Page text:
Sunday, May 14, 2006

Evolution and the history of alphabets: "A star shines on the hour of our meeting"

The world's alphabets look pretty radically different at first glance, but if you squint there seem to be similarities. Of course, there are obvious regularities between different rune systems designed to be stamped into hard materials, from cuneiform to various forms of runes. Here are runes from Scotland, Turkey, and ancient Phoenicia, respectively:                   

But even with script alphabets, a new paper claims that there are underlying regularities with deep significance: the alphabets replicate the patterns in natural scenery. Our brains are evolutionarily programmed to respond to these particular topological configurations:

The paper, "The Structure of Letters and Symbols throughout Human History," is by Changizi et al., and is found in this month's American Naturalist.

[I read "somewhere" (how do you bluebook that cite?) that frogs's brains, for example, besides being very tasty, have been monitored by bored scientists as various patterns are shown to the little froggy spectators. Different simple line-structures excite very particular locations in the brain. It's as if frogs respond more to the edge-structure of the external world than allowing the literal morphe, or metaphysical form, to migrate into their little froggy brains. (Take that, Aristotle!) Similarly, collared lizards do not respond to thin vertical lines: it's not evolutionarily useful, since they basically hang around in waving grass all day long.]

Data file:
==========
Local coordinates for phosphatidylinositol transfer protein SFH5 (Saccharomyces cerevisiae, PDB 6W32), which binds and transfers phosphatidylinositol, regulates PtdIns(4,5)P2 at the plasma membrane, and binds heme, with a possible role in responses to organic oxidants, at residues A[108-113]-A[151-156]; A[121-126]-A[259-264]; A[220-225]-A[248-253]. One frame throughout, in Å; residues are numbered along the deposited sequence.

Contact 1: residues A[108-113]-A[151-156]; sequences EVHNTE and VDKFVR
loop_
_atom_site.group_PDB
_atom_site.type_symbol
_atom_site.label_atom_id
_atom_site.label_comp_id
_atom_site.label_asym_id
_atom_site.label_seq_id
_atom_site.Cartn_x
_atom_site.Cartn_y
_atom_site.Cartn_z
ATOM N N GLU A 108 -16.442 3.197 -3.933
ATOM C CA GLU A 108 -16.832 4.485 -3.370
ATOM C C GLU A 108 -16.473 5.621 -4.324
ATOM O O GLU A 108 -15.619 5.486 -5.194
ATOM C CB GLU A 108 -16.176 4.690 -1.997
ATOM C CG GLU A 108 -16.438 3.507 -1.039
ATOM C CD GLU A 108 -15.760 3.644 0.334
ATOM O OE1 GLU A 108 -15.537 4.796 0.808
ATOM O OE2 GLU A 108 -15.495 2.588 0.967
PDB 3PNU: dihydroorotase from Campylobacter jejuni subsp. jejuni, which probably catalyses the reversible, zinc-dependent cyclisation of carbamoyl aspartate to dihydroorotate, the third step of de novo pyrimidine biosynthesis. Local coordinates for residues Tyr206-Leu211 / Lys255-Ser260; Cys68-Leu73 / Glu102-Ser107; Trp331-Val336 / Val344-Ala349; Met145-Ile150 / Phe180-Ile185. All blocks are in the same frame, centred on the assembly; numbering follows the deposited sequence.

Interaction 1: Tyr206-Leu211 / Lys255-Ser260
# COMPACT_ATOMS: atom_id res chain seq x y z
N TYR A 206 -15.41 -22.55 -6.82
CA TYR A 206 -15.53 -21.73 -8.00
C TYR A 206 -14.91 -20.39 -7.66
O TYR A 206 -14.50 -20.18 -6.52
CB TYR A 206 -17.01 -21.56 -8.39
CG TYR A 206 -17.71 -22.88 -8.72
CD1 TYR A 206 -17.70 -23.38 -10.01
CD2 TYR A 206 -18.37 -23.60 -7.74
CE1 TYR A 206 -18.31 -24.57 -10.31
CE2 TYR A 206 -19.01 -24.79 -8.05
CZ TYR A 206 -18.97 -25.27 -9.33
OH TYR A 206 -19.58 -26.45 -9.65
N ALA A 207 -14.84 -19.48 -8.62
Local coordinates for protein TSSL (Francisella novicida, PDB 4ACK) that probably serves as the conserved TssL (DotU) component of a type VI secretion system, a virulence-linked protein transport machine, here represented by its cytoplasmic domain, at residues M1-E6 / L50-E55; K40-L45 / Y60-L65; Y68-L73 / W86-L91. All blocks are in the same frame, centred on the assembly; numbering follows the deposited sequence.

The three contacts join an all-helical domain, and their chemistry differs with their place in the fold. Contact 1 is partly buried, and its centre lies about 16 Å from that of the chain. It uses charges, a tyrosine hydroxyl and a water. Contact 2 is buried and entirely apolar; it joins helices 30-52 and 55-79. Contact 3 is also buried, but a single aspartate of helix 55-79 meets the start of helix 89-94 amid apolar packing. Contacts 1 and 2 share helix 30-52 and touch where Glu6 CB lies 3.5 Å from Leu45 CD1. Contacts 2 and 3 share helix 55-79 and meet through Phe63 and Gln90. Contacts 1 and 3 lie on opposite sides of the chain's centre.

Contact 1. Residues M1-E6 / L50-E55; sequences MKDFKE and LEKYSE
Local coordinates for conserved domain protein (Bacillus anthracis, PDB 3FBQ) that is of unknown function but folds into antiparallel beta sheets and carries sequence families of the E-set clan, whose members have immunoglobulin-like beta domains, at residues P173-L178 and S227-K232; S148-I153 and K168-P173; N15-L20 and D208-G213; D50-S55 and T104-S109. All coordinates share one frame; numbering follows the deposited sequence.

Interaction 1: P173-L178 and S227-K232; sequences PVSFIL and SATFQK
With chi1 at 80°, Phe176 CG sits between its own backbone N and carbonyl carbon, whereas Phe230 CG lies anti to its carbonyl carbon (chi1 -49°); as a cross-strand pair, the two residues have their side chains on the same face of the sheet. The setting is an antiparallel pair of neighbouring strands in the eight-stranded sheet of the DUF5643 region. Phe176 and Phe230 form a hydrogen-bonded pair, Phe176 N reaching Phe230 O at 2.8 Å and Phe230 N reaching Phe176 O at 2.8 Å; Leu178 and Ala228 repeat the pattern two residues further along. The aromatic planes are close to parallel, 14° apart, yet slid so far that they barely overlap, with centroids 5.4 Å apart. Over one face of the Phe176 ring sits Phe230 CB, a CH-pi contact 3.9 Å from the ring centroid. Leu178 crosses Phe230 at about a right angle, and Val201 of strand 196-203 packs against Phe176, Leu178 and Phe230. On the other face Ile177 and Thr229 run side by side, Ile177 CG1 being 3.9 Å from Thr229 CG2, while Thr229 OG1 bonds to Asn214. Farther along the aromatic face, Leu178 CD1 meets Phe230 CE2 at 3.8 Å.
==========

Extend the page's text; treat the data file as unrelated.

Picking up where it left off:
The authors consider over 100 writing systems old and recent, and work to eliminate the possibility that the shape of alphabets is motivated more by the desire to minimize pen-strokes. For example, they study modern commercial brand symbols, which are printed, not hand-drawn, and thus have no simplicity requirements, and find that the symbols strongly resemble the topological configurations that humans are likely to have found in primitive environments.

A brief, somewhat poorly executed report on the paper was written up by a reporter at the Telegraph. If alphabets have evolved in response to our evolution, this makes me wonder: do created alphabets also satisfy these isomorphisms? They might: maybe they're created to be beautiful, and beauty reflects natural topology. Or maybe they're not subject to evolutionary pressures, and so they may fail to conform. Either way, I think the most beautiful writing system is pretty clearly Tolkien's tengwar elven script. I used to be obsessed with these flowing curves, writing notes to myself during high school. Ah, my extreme youth...


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